PLAINVILLE - Following a public information session Tuesday with Valley Water to discuss the townâs hard water, Town Manager Robert E. Lee said the town may pursue a formal petition for residents who want the issue addressed.
Lee said 30 residents attended the meeting, which was held at the Middle School of Plainville, and spoke about their problems with the townâs water. Also in attendance were officials from the Public Utilities Regulatory Agency and the Department of Health and officials from Valley Water Systems, which provides the townâs water.
âThe residents who spoke had concerns about the hardness of the water and its impact on their lives,â he said. âHe said that it has affected some of their fixtures and appliances. Most of them were very frustrated by the situation.â
Hard water can lead to scale formation inside pipes and may cause laundry machines and dishwashers to wear out more quickly. The taste and odor came from the presence of naturally occurring calcium and magnesium, which are consumed regularly as part of the human diet. This calcium may create a white residue on shower walls, dishes and glassware, but there is no negative health impact.
Valley Water Systems shared the results of a study on what it would take to remedy the situation.
They said that Tighe & Bond examined a plan to import water from New Britain and to use that to soften Plainvilleâs water. However, Lee said that it was determined that this was ânot feasible from a dollar and cents standpoint.â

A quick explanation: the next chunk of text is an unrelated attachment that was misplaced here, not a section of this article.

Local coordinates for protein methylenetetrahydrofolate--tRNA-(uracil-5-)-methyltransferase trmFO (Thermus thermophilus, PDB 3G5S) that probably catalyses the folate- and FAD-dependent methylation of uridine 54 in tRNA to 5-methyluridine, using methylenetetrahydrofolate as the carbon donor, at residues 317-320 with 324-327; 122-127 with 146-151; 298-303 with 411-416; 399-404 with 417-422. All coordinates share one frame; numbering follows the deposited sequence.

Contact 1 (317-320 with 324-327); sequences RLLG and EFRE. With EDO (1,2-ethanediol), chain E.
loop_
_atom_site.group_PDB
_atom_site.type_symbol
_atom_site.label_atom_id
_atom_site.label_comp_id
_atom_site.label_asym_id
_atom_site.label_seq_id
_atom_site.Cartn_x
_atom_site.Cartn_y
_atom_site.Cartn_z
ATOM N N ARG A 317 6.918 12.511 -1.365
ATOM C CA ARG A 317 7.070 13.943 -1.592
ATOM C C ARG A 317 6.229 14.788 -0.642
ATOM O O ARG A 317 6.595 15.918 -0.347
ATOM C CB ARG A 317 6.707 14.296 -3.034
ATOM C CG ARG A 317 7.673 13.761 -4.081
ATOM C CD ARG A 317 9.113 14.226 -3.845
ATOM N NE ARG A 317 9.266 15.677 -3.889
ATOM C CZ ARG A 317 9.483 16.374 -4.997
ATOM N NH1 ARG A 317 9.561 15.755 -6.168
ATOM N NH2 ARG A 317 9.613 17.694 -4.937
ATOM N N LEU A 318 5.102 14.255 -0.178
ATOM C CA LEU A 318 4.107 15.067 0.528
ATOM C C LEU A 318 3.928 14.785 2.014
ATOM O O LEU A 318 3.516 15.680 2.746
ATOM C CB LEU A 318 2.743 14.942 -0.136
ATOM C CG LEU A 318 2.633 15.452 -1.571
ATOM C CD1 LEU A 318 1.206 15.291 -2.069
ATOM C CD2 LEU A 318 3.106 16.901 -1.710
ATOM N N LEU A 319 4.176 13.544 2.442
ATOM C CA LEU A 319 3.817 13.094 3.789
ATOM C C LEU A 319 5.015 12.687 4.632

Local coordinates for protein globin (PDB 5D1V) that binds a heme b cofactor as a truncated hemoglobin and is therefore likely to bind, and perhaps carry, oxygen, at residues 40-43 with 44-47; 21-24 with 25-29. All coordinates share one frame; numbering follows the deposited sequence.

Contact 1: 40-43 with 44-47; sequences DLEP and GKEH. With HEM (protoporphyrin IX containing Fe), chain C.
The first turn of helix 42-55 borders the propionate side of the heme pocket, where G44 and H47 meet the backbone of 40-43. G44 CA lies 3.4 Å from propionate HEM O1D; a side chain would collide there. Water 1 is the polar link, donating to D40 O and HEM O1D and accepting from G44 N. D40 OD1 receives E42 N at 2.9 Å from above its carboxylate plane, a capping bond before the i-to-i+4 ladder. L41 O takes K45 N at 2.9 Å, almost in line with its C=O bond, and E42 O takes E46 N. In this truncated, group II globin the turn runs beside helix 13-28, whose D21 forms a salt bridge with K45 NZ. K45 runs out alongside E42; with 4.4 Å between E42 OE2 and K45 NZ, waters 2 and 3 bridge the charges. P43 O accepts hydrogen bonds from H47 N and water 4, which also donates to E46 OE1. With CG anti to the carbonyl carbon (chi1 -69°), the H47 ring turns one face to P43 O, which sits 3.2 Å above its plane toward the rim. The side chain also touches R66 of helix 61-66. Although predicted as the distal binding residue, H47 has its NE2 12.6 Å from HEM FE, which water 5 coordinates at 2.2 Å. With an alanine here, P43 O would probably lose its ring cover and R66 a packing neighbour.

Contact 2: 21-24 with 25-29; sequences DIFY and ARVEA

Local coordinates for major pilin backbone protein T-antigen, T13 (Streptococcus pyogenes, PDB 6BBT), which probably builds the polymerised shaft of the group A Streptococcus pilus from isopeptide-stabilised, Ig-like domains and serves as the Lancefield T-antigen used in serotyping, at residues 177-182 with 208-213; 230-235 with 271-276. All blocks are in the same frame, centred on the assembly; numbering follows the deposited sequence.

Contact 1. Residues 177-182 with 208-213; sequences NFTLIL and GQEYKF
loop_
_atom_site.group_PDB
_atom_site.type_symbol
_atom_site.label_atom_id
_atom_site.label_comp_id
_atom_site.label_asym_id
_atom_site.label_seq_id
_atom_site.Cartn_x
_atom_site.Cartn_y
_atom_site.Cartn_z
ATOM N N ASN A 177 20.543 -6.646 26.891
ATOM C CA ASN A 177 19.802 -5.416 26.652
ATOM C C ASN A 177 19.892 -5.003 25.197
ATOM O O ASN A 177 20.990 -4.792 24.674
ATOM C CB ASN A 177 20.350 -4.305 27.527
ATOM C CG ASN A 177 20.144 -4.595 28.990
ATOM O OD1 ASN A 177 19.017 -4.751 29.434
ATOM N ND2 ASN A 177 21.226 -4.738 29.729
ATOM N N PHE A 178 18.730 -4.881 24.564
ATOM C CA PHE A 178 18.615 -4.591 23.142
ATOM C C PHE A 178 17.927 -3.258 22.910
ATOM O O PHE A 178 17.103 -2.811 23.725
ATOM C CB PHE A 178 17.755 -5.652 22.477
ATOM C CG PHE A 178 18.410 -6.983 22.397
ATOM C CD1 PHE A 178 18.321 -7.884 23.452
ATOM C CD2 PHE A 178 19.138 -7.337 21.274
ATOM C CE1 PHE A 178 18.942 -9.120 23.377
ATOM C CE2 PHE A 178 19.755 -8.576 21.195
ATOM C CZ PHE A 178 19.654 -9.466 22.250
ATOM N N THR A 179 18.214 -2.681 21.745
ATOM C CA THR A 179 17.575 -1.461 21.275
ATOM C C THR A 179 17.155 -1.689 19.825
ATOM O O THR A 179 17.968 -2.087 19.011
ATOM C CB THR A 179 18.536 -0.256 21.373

Instead, Valley Water determined that it will cost them $3.66 million to install equipment to fix the problem and $99,000 annually to operate that equipment. Lee said that Valley Water would add $400,000 to its operating budget every year for 20 years if they did so.
âThey could lower the hardness from 190 to 300 milligrams per liter of calcium and magnesium, which is considered very hard, to 150, which is still hard water just not âvery hardâ,â said Lee. âTo do this, they would have to raise user rates by 18%. This means that someone who is currently paying $30 a month for water would pay around $5.40 more a month. Those who were at the meeting said that it was worth it so they wouldnât have to replace their dishwashers, faucets and other appliances. They thought it would be a small price to pay.â
However, Lee said that when Valley Water conducted a survey, 18% of customers responded. Of those, less than half said that they would be willing to pay more for water to reduce water hardness.
âRight now, Valley Water does not believe there is enough support in their customer base to justify installing the equipment to fix it,â he said. âResidents at the meeting said that they felt the survey was invalid.â
From here, Lee said he plans to continue to meet with PURA, the Department of Health and Valley Water officials. He plans to eventually create a petition for residents to sign if they support the upgrade.
Brian M. Johnson can be reached at 860-973-1806 or email@example.com.